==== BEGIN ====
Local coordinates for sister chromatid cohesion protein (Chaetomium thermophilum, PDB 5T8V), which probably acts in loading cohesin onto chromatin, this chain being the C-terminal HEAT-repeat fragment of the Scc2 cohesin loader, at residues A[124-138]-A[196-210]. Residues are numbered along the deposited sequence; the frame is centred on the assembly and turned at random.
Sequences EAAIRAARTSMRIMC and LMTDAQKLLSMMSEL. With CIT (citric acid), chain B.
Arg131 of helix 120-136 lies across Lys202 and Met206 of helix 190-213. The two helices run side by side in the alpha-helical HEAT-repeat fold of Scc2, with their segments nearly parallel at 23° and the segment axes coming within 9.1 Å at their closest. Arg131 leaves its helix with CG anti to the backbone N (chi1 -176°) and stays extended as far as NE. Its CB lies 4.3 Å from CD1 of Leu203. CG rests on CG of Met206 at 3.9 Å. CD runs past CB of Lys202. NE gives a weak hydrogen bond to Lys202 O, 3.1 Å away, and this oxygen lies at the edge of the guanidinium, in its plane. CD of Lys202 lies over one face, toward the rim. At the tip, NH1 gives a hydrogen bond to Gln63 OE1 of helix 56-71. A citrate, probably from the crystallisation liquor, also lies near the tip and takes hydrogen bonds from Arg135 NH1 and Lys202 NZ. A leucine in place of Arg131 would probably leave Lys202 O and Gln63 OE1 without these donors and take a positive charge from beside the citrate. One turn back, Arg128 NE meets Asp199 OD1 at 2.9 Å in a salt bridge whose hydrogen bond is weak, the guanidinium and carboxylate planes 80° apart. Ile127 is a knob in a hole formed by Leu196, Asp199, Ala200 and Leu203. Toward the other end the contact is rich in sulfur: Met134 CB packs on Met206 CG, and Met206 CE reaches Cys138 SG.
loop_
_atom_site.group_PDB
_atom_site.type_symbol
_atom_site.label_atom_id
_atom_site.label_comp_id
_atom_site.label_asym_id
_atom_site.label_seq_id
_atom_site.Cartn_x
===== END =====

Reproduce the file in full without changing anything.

Local coordinates for sister chromatid cohesion protein (Chaetomium thermophilum, PDB 5T8V), which probably acts in loading cohesin onto chromatin, this chain being the C-terminal HEAT-repeat fragment of the Scc2 cohesin loader, at residues A[124-138]-A[196-210]. Residues are numbered along the deposited sequence; the frame is centred on the assembly and turned at random.
Sequences EAAIRAARTSMRIMC and LMTDAQKLLSMMSEL. With CIT (citric acid), chain B.
Arg131 of helix 120-136 lies across Lys202 and Met206 of helix 190-213. The two helices run side by side in the alpha-helical HEAT-repeat fold of Scc2, with their segments nearly parallel at 23° and the segment axes coming within 9.1 Å at their closest. Arg131 leaves its helix with CG anti to the backbone N (chi1 -176°) and stays extended as far as NE. Its CB lies 4.3 Å from CD1 of Leu203. CG rests on CG of Met206 at 3.9 Å. CD runs past CB of Lys202. NE gives a weak hydrogen bond to Lys202 O, 3.1 Å away, and this oxygen lies at the edge of the guanidinium, in its plane. CD of Lys202 lies over one face, toward the rim. At the tip, NH1 gives a hydrogen bond to Gln63 OE1 of helix 56-71. A citrate, probably from the crystallisation liquor, also lies near the tip and takes hydrogen bonds from Arg135 NH1 and Lys202 NZ. A leucine in place of Arg131 would probably leave Lys202 O and Gln63 OE1 without these donors and take a positive charge from beside the citrate. One turn back, Arg128 NE meets Asp199 OD1 at 2.9 Å in a salt bridge whose hydrogen bond is weak, the guanidinium and carboxylate planes 80° apart. Ile127 is a knob in a hole formed by Leu196, Asp199, Ala200 and Leu203. Toward the other end the contact is rich in sulfur: Met134 CB packs on Met206 CG, and Met206 CE reaches Cys138 SG.
loop_
_atom_site.group_PDB
_atom_site.type_symbol
_atom_site.label_atom_id
_atom_site.label_comp_id
_atom_site.label_asym_id
_atom_site.label_seq_id
_atom_site.Cartn_x